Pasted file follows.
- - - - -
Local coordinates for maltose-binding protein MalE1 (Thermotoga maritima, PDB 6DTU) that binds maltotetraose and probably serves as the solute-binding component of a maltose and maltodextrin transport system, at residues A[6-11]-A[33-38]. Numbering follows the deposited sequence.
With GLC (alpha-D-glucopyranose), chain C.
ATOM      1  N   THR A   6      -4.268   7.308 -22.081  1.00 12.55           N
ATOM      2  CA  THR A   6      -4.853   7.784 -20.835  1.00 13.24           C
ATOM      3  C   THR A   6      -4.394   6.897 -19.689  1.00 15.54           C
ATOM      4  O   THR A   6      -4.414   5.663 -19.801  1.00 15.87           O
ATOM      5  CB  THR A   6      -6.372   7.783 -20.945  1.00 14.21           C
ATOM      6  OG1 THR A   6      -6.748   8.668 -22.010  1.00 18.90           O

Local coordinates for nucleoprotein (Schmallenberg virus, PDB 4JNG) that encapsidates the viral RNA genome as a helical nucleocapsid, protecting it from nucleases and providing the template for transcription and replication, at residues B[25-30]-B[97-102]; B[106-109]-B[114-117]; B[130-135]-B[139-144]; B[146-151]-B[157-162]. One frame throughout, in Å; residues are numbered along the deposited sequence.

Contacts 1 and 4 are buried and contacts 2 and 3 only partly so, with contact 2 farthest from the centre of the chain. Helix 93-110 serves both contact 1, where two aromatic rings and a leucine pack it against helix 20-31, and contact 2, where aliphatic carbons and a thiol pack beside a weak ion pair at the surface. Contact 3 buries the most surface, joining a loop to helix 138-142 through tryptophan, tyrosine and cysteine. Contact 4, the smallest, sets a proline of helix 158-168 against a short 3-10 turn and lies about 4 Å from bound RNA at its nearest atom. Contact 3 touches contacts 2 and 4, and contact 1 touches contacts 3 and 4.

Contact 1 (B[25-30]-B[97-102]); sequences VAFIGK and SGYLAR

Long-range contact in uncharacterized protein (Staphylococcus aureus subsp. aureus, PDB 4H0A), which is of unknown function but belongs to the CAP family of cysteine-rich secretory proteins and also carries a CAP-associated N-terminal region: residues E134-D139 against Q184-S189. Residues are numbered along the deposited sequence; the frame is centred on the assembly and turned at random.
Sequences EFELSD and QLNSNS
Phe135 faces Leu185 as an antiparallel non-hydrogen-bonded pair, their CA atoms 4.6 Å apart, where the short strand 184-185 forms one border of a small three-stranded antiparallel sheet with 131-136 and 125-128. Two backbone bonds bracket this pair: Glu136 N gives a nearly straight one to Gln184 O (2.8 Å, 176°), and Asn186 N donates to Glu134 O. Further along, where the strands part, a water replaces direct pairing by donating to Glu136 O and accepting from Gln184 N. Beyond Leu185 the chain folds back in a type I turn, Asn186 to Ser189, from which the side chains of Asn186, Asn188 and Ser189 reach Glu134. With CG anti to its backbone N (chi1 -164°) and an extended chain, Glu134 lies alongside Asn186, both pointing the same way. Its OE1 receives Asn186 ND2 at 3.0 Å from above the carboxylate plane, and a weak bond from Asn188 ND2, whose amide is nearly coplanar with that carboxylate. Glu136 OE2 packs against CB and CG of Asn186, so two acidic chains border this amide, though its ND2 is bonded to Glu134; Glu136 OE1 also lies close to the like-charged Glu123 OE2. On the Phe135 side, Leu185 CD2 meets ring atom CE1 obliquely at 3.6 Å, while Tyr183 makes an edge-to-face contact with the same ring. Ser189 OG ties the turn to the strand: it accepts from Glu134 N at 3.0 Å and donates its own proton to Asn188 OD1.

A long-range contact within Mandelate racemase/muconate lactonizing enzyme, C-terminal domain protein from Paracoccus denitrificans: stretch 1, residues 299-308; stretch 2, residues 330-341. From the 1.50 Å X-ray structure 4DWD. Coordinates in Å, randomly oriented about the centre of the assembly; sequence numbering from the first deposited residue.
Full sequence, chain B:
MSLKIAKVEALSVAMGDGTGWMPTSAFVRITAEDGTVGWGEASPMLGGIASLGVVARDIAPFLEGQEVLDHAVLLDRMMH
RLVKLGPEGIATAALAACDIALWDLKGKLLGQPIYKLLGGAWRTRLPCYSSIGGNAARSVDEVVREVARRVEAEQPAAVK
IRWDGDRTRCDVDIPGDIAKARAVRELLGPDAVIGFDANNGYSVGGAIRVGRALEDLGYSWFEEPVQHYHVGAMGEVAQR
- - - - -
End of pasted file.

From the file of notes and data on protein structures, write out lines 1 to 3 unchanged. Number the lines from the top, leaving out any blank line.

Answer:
Local coordinates for maltose-binding protein MalE1 (Thermotoga maritima, PDB 6DTU) that binds maltotetraose and probably serves as the solute-binding component of a maltose and maltodextrin transport system, at residues A[6-11]-A[33-38]. Numbering follows the deposited sequence.
With GLC (alpha-D-glucopyranose), chain C.
ATOM      1  N   THR A   6      -4.268   7.308 -22.081  1.00 12.55           N